Scotland’s First Minister Nicola Sturgeon has used a TED talk in Edinburgh to argue for the need to change the way we measure the success of nations.

Ms Sturgeon says we need to move away from financial metrics such as GDP (Gross Domestic Product) to rate the achievements of countries.

Instead, she would like to see equal pay, childcare and mental health as part of a range of progressive measures adopted by governments around the world.

“GDP measures the output of all our work,” she said at the TEDGlobal Summit gathering at the Edinburgh International Convention Centre last week. “But it says nothing about the nature of that work, about whether that work is worthwhile or fulfilling. It puts a value, for example, on illegal drug consumption, but not on unpaid care. It values activity in the short term that boosts the economy, even if that activity is hugely damaging to the sustainability of our planet in the longer term.”

“When we reflect on the past decade of political and economic upheaval, of growing inequalities and when we look ahead to the challenges of the climate emergency, increasing automation and an ageing population, then I think the argument for, the case for, a much broader definition of what it means to be successful as a country, as a society, is compelling.”

In 2018, Scotland ‘took the initiative’ in establishing a new network – the Wellbeing Economy Governments group – comprised of Scotland, Iceland and New Zealand – or ‘SIN’ for short, she said jokingly – in order to challenge the focus on the narrow measure of GDP.

“The objective of economic policy should be collective wellbeing,” she added.

“What do we value in the communities that we live in, what kind of country, what kind of society do we really want to be – and when we engage people in those questions and finding the answers to those questions, then I believe that we have a much better chance of addressing the alienation and disaffection from politics that is so prevalent in so many countries across the developed world today,” Sturgeon added.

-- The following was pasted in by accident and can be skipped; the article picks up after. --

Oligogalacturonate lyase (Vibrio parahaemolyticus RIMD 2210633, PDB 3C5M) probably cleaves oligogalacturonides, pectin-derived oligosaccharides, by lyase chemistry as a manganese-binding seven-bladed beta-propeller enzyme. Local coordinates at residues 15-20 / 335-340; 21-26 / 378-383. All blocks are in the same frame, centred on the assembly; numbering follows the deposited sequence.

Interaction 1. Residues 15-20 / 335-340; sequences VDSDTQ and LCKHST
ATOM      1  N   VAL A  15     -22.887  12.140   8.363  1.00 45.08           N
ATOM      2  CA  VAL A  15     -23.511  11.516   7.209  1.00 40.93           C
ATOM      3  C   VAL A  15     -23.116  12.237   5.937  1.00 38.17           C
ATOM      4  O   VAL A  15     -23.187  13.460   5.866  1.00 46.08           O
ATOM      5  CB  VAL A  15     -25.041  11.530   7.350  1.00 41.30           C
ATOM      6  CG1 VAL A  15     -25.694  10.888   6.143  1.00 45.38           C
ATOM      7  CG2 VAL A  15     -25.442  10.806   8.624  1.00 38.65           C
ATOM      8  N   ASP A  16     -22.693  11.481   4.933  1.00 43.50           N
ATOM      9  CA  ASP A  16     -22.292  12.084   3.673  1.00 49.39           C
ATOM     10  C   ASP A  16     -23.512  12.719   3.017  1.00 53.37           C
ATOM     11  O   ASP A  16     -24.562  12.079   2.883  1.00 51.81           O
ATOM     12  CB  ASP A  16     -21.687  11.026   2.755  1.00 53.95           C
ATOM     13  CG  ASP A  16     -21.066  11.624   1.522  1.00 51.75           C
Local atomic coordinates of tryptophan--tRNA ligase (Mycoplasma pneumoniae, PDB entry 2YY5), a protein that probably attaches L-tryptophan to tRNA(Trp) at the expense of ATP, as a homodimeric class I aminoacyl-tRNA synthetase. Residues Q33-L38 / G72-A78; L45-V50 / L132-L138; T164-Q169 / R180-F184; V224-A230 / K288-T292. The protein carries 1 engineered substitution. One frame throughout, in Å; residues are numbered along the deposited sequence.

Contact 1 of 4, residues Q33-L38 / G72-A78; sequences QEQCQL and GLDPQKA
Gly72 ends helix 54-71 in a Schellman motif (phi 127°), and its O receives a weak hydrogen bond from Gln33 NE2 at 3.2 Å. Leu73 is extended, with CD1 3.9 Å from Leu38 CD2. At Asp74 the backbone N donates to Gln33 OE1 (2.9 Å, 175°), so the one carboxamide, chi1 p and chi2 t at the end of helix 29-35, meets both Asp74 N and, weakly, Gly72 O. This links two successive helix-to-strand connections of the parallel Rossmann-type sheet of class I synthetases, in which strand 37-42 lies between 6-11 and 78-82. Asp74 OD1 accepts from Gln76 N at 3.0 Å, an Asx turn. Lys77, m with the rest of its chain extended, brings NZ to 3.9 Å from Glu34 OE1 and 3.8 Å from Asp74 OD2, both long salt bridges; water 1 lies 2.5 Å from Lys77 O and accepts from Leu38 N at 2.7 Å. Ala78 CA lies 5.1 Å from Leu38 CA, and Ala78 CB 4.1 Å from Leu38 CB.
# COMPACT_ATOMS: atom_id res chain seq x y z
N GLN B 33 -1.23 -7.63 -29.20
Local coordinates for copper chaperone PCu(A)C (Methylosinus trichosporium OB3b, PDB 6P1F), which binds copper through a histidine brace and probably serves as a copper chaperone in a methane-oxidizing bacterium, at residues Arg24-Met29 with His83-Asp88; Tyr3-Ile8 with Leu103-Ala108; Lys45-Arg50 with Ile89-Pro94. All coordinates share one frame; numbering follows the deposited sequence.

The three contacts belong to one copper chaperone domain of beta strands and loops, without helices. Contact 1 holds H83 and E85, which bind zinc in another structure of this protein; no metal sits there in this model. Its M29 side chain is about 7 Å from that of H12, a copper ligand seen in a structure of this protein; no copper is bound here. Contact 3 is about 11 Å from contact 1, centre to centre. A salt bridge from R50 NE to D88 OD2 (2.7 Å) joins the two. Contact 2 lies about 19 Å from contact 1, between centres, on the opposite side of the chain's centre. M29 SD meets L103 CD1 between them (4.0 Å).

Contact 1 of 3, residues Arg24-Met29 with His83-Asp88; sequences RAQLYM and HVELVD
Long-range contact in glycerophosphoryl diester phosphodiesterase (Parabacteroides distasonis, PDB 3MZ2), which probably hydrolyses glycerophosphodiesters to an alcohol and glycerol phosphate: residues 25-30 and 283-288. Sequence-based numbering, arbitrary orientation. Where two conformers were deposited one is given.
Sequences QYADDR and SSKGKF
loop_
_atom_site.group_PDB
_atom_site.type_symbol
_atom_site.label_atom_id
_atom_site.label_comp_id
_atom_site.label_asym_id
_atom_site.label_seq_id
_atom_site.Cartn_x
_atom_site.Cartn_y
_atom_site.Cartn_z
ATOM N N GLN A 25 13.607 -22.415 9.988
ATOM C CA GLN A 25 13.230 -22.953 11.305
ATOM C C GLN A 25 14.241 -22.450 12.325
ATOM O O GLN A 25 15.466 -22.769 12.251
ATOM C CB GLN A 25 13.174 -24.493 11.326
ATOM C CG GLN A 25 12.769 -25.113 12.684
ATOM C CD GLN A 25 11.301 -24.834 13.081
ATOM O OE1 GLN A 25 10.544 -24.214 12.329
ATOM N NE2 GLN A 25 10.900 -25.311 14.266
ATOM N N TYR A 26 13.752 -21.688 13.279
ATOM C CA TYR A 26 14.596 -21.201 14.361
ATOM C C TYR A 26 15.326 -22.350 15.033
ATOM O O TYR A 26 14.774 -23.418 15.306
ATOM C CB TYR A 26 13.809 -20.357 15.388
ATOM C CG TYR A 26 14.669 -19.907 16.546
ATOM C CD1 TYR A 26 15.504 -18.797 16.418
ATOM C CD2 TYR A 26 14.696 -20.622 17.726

Sturgeon said the foundations of Scotland’s approach lay in a policy document first published in 2007; the National Performance Framework contains diverse national indicators such as income inequality, the happiness of children, access to green spaces and housing.

“None of these are captured in GDP statistics but they are all fundamental to a healthy and a happy society,” she said.

The First Minister referenced the work of the Scottish economist Adam Smith, who wrote in The Theory of Moral Sentiments that the value of any government is “judged in proportion to the extent that it makes its people happy”.

She added: “I think that is a good founding principle for any group of countries focused on promoting wellbeing.”

The prestigious summit, part of the TED network, which has previously been held in Canada, took place at the EICC from 21 to 25 July 2019, bringing together up to 1,300 members of the international TED community.

The bid to bring the event to Edinburgh was led by the EICC, VisitScotland Business Events, Convention Edinburgh, and Scottish Enterprise, backed by support from the Scottish Government, the Lord Provost of Edinburgh, the University of Edinburgh, Edinburgh Napier University, Social Bite, Festivals Edinburgh, Edinburgh Science Festival and the Scottish Council for Voluntary Organisations. All worked together to show why the capital is the ideal place to host this gathering of world-leading thinkers.

View the full talk here.